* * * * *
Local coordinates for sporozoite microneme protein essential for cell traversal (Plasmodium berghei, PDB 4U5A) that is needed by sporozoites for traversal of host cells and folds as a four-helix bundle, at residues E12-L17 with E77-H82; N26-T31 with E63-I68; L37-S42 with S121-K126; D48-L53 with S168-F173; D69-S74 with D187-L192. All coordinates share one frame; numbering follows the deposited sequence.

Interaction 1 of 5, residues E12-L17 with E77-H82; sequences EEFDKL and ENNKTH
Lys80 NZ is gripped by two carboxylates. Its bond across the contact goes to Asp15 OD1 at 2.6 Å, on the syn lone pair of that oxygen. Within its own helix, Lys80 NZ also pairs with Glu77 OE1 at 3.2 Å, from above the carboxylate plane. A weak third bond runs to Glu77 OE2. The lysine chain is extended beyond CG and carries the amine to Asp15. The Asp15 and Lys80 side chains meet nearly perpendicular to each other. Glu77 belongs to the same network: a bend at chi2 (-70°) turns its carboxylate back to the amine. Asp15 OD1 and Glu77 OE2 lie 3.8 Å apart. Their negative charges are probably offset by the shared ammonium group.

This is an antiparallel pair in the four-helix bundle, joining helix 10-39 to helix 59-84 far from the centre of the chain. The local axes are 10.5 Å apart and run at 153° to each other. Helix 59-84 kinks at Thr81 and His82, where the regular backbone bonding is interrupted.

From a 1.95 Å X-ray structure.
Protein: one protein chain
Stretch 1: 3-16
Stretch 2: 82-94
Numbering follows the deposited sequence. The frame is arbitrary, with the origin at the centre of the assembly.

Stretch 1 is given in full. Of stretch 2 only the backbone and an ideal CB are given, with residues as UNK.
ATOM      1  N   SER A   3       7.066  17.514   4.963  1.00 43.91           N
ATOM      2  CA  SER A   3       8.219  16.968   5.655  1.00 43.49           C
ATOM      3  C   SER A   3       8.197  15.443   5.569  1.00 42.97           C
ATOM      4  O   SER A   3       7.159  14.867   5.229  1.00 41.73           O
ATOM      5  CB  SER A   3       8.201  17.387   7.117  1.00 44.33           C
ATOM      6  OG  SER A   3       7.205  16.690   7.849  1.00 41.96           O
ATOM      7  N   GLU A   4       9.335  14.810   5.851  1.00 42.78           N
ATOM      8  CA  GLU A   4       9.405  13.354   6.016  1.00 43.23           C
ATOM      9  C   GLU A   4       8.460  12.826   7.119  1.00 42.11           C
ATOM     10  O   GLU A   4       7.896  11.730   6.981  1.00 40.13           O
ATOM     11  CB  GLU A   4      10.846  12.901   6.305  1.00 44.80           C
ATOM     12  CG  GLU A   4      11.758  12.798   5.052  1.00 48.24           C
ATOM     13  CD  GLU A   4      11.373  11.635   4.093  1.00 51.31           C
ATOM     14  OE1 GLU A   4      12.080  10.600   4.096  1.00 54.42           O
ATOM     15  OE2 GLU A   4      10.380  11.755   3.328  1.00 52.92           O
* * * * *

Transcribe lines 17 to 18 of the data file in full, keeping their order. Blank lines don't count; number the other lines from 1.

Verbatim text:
ATOM      7  N   GLU A   4       9.335  14.810   5.851  1.00 42.78           N
ATOM      8  CA  GLU A   4       9.405  13.354   6.016  1.00 43.23           C